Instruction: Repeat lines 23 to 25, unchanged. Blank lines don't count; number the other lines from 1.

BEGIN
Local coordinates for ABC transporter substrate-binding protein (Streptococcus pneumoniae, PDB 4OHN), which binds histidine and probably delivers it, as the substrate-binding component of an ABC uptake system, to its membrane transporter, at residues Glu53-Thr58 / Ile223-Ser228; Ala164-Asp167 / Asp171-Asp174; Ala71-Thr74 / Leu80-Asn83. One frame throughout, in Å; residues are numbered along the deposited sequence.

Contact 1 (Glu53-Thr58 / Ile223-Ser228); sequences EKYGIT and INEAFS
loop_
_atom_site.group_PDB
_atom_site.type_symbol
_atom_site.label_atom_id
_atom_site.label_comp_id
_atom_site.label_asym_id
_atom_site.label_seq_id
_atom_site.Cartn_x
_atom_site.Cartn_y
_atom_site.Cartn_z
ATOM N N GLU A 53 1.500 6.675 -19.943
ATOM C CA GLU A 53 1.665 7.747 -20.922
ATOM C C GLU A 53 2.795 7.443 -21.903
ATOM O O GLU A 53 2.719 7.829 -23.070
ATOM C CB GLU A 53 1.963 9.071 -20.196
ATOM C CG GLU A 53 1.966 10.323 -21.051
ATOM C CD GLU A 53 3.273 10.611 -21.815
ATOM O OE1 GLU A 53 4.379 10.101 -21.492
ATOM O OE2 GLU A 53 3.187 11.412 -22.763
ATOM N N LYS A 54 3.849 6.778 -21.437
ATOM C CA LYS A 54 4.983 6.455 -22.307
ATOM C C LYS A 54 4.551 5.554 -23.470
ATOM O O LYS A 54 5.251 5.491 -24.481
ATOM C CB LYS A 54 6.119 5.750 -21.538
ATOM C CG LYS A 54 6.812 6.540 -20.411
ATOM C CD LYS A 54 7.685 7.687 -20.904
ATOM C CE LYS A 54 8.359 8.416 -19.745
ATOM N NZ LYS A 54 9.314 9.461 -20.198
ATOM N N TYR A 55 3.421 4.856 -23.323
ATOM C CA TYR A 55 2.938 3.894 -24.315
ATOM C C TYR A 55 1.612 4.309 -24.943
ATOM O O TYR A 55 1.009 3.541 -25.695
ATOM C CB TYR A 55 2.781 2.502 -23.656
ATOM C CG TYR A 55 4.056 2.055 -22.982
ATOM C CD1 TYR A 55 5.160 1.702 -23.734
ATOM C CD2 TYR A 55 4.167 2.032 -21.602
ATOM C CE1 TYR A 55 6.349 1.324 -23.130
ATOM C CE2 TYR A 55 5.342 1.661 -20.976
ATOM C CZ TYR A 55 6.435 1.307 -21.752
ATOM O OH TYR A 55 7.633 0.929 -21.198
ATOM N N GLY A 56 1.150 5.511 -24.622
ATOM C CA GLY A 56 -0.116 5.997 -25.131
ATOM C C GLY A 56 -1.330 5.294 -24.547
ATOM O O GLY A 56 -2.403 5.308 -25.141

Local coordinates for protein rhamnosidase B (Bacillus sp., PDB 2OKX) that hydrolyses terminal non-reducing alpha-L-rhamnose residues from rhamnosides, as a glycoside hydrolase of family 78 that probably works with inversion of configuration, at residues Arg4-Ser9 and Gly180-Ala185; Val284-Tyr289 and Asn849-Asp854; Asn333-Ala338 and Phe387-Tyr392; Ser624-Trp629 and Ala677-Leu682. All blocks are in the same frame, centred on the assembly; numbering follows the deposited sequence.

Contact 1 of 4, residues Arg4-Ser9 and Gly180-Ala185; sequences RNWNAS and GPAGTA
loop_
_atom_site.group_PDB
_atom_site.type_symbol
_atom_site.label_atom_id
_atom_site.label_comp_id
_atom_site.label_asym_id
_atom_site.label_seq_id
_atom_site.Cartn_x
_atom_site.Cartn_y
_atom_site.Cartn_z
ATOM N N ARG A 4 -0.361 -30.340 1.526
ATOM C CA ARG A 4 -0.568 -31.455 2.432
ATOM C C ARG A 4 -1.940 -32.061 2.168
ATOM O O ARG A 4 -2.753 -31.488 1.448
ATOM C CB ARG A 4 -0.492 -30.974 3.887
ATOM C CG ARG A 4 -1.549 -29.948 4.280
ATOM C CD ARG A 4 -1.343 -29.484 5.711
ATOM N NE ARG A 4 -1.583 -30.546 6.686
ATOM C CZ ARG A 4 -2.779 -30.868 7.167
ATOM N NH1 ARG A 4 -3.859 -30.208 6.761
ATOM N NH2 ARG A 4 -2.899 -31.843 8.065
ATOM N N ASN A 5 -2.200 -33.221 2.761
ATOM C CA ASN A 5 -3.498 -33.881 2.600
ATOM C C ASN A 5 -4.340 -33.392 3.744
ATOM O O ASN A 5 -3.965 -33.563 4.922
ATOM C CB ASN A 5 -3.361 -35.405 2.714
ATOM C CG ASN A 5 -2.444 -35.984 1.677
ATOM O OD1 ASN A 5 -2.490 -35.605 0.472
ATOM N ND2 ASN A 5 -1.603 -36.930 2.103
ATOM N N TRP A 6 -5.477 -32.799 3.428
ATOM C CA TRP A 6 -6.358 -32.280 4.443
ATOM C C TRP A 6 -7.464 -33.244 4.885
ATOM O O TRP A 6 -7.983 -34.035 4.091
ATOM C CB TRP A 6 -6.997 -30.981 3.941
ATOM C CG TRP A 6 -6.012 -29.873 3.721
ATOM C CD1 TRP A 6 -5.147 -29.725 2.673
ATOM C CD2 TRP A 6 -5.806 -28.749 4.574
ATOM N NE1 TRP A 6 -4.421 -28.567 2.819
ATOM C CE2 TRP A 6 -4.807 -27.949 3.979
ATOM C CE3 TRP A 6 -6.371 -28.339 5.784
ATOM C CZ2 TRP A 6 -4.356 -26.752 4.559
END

ATOM C CA LYS A 54 4.983 6.455 -22.307
ATOM C C LYS A 54 4.551 5.554 -23.470
ATOM O O LYS A 54 5.251 5.491 -24.481